To this Masango adds that, although it is unfortunate that the women are props, her work hopes to reveal that the women’s willingness to be accessories stems from the decision to be compensated in a controlled environment in which they can practise agency. Unfortunately, the majority consuming the music do not read it with feminist nuances. “They’re seeing these women being props and so the dangerous thing is we are creating more men who want to throw money at women and not recognise women’s humanity. It’s a difficult thing to navigate because that’s what most people’s understanding of capitalism is: money equals ownership, mavuso. The danger with that is a person’s agency is then diminished by you having given them money. Women are being objectified and violated.”

In DJ Sumbody’s Ayepyep, kwaito veteran Thebe sums this up: “Ke nale le baka/ why ke morata/ Ompha monate. Ke mofa mavuso. Ayepyep!” Here he explains that the reason he likes a particular woman is she gives him a good time in exchange for mavuso. Mavuso is a stokvel-like event at which men pay a fee to have sexual free rein with the women participating in the event. The word mavuso also refers to the fee or favour the women receive in this exchange. This could be alcohol, safety, a ride home or a place to stay for the night. Thebe hollers “Ayepyep!” because the lifestyle lounge that goes by that name is a well-known petri dish for this Dezemba culture, similar to Durban’s Eyadini Lounge where Zodwa Wabantu often performs.

In another DJ Sumbody song, Monate Mpolaye, Thebe continues to fan this flame alongside Cassper Nyovest and an artist named Vettis. Thebe cries: “Chelete. Koloyi. Banyana. Champopo. Yho! Monate! [Money. Cars. Girls. Champagne. Yho! Good times!]”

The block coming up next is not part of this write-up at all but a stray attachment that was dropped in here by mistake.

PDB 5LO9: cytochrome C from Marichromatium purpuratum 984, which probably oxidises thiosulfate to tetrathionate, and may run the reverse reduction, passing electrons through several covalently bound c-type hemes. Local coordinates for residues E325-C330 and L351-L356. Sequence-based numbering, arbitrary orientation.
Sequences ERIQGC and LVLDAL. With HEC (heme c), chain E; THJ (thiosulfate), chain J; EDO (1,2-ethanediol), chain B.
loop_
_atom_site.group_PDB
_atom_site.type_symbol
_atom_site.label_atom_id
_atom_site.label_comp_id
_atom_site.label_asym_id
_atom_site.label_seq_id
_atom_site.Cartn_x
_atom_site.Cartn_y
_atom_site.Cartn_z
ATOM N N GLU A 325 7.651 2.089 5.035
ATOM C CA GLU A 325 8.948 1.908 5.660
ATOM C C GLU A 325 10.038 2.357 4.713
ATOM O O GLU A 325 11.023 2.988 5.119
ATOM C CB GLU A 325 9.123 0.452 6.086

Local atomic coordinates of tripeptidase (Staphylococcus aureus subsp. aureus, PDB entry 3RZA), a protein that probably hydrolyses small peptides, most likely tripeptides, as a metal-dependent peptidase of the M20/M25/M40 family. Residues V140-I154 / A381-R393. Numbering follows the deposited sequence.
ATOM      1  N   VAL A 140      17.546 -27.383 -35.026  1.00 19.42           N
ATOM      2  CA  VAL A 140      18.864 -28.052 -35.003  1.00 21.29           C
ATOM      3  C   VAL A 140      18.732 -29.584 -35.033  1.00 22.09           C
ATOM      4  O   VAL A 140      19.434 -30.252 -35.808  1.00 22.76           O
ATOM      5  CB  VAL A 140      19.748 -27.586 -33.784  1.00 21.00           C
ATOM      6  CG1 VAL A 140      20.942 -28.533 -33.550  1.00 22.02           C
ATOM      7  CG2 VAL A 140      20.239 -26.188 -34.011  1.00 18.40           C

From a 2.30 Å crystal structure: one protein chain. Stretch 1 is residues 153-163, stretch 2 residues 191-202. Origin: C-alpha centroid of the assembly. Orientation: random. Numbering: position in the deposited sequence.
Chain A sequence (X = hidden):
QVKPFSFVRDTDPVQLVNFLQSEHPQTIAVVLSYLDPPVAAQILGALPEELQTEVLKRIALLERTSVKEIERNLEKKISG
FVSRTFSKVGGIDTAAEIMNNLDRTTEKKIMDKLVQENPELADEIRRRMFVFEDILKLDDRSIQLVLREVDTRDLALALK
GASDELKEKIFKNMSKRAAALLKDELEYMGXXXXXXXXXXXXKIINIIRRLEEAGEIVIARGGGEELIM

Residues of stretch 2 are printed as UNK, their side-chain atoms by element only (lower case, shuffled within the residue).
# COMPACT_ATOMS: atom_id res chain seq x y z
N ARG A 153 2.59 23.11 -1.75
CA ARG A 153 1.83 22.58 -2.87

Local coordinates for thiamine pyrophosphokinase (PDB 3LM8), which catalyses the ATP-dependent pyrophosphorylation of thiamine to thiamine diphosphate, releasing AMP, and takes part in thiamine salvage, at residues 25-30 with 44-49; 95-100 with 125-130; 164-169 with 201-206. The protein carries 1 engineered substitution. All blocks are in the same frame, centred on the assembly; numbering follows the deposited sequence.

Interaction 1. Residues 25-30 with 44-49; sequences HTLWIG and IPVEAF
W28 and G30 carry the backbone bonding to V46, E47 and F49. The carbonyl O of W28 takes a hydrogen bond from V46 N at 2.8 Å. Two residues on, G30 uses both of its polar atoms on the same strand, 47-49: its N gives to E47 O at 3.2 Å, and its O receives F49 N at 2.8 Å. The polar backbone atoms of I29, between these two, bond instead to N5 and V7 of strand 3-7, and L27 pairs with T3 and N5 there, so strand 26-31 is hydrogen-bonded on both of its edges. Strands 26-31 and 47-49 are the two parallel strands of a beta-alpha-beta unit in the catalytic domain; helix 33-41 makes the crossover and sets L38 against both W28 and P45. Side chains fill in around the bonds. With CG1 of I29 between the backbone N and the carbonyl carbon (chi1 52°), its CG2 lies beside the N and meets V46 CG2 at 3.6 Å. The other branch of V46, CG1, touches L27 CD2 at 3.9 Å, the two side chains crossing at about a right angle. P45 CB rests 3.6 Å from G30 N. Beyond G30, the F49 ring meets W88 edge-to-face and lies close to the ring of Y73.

The title of the song is a Setswana phrase often used while partying, which directly translates to “kill me, good times”. The phrase is derived from having so much fun that you couldn’t care whether it kills you. Although the artists may not necessarily look to promote alcohol poisoning and other substance overdoses, listening to this while downing one too many quarts makes it palatable for consumers.

In the same way, there are some other things about the music videos and songs that the consumer at home may not be aware of. The women in the videos are consenting participants, who are often paid models. The cars and houses may be rented. The alcohol, clothes and jewellery may be from sponsors. The lyrics could be a harmless hyperbolic representation that is not intended to influence how we Dezemba. But the correlation between the two cannot be denied.

There is a slight shift from what artists like Thebe used to be known for and what they are currently doing. His repertoire includes classics such as Bula Boot and Groover’s Prayer, which both managed to encapsulate the love for a good time without objectifying women or encouraging unrealistic excessiveness, so one has to ask where this culture stems from.

Is it the race for artists to win the Song of the Year award at the Metro FM and South African Music awards? Are more and more artists starting to engage in this because there is traffic for such music? Did the culture influence the music or was it the other way around?

To close, Masango poses two possibilities: “It’s either we are in this situation because people are working these hard, oppressive jobs the whole year and so December is the first time that they can breathe and feel fully free. Or is it a case of being reckless nje? Do we tie it to conversations around fair wages and capitalist business practice? If anything, all of this should be placed at the feet of capitalism because it’s the one that’s generating all of this ugliness.”

Zaza Hlalethwa

Zaza Hlalethwa

Zaza Hlalethwa is a junior arts and culture writer at the Mail & Guardian. In 2018 she was the recipient of a Sikuvile commendation for feature writing. In 2019 she received the Gauteng region Vodacom Journalist of the Year award for feature and lifestyle writing. Her interests in the arts stem from a need to demystify the elitist and complex-looking art world while her pop culture analyses look to facilitate critical thinking and challenge perpetuated social norms by using popular, everyday references, multilingualism and prose. Read more from Zaza Hlalethwa